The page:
Video game

Plug and Play: music created for video game cartridges


Plug and Play: music created for video game cartridges

By Zoe Camp Illustration by Marcelo Lavin November 04, 2021

With the meteoric rise of virtual reality and Twitch, the arrival (and subsequently the overwhelming demand) of bloated ninth generation consoles and the rebirth of indie booming on platforms like STEAM, the world of video games encompasses one of, if not the, dominant forms of cutting-edge global entertainment. What was once the makings of geeks has grown into a cultural canon in its own right, inspiring films, visual arts, memes and, of course, music. To put it simply, in 2021, gaming (and by extension, video game music) is synonymous with innovation. Denis Karimani, also known as the magician VGM Remute, belongs to a new generation of artists who drew inspiration not from the future of the medium, but from its distant past, taking physical cartridges from the first systems (the Sega Genesis, Super Nintendo and Gameboy being the most popular) and filling them with original music.

A ‘geek born’ from Hamburg, Germany, Remute’s background is in techno: before his 2019 pivot to make full-time video game music, he spent 15 years recording for notable techno labels like Tresor and Ladomat 2000. It was always inspired by both video games and video game music, but was unable to fully integrate them into its sound due to the technological limitations of the time. “Back then the only thing I could do was sample sound effects here and there and try to sound like video games, but I wasn’t able to make music directly from it. the game console. ”

That changed in the early 10s, with the advent of tracking programs for MegaDrive and Super Nintendo, which interact directly with the sound chips on consoles. As Remute explains, “It’s not that kind of music programming where you communicate directly with the sound chip; it’s more like coding than making music. This code is recorded on the chip of the cartridge. When this software became available, I was able to communicate directly with the sound chip and not only record sounds here and there, I had a direct connection to the console. Unlike chiptune, a popular style of synthesized electronic music created by manipulating the sound chips of old-school consoles like the Game Boy, Remute’s musical spectacle doesn’t stop at the notes themselves. Instead, he seeks to capture the holistic experience of the medium as we remember it; a painstaking replication process that requires the assistance of coders, graphic designers and other 8-bit helpers.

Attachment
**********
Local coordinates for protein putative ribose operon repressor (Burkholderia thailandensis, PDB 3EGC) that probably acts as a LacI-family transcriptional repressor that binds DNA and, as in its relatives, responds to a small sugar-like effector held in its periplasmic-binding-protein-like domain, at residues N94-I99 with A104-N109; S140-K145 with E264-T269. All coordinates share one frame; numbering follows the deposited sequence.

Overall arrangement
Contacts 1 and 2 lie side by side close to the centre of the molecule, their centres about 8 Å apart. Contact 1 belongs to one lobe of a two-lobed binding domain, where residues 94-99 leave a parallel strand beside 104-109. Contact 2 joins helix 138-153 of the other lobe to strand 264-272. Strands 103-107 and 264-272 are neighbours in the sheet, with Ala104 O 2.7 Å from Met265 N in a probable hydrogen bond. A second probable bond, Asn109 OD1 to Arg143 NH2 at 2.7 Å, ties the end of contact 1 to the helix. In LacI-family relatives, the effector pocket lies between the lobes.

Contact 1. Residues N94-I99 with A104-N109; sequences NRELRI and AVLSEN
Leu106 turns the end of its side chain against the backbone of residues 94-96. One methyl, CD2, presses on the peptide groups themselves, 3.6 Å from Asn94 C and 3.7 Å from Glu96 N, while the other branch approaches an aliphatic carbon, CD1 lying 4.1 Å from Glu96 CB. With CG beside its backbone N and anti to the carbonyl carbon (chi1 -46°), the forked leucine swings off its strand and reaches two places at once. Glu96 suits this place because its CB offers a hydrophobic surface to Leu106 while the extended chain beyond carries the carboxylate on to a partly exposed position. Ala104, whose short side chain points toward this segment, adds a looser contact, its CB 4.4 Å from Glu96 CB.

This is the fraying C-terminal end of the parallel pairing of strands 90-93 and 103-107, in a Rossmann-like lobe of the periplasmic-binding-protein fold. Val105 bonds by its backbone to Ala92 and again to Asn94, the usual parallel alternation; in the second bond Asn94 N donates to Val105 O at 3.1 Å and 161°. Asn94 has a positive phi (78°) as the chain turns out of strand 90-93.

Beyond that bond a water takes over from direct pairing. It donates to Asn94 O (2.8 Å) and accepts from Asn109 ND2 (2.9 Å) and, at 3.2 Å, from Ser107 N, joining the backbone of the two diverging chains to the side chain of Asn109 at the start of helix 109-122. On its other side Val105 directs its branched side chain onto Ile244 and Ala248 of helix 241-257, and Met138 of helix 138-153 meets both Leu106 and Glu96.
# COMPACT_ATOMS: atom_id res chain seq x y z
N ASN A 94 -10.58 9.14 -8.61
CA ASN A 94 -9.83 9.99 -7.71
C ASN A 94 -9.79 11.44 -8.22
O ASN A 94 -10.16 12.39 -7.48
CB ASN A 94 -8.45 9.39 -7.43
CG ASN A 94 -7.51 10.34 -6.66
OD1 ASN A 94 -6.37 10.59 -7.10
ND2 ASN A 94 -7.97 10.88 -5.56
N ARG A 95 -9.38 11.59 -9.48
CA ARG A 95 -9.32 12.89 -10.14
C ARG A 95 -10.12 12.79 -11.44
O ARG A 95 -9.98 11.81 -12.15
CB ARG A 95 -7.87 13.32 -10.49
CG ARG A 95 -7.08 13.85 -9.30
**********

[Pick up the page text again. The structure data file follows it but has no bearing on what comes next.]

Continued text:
Much like playing a video game, the process of composing and programming music for decades-old equipment comes down to trial and error. For The cult of discretion, the very first plug-and-play music album for the Super Nintendo, it started out the traditional way, using digital audio workstations and sequencers and jamming on keyboards and synthesizers. These PC recordings were then transferred to a formatted chip that could be read by the console. “It’s like writing music in your mind,” Remute explains. “Of course there is a lot of trial and error at first, but after a while you start to hear the sound in your mind and then when you write it into the program it’s almost exactly like you heard it in your bother. “

The end result, which feels like an improved version of the sound test menus on most classic titles, is a deeply rewarding listening experience that feels like a game in itself, probably because, in some ways, it’s the game. case. “It’s definitely a different music listening experience than putting on a record or playing something, because you have to turn on the console. [and] insert the correct cables into the television, ”explains Remute. “I think it’s kind of an adventure for some people to release the album.” He laughs and adds: “In the end, they are rewarded for their work. The fact that the power of music lies in active engagement, rather than passive listening, is precisely what makes it so special to Remute and his peers. “It’s probably a more rewarding listening experience than the hands-on way… it definitely shapes the fun factor of music when you’re rewarded with sounds at the end. ”

Below, Remute introduces us to some notable artists and labels translating original music into video game cartridges. From experimental noise floppy disks designed to run on old PCs, to soothing vaporwave albums playable on Game Boy Advance and Sega Genesis, there’s something for everyone. (For those who don’t have an old-fashioned console on hand, fear not, all of these versions are also available digitally.)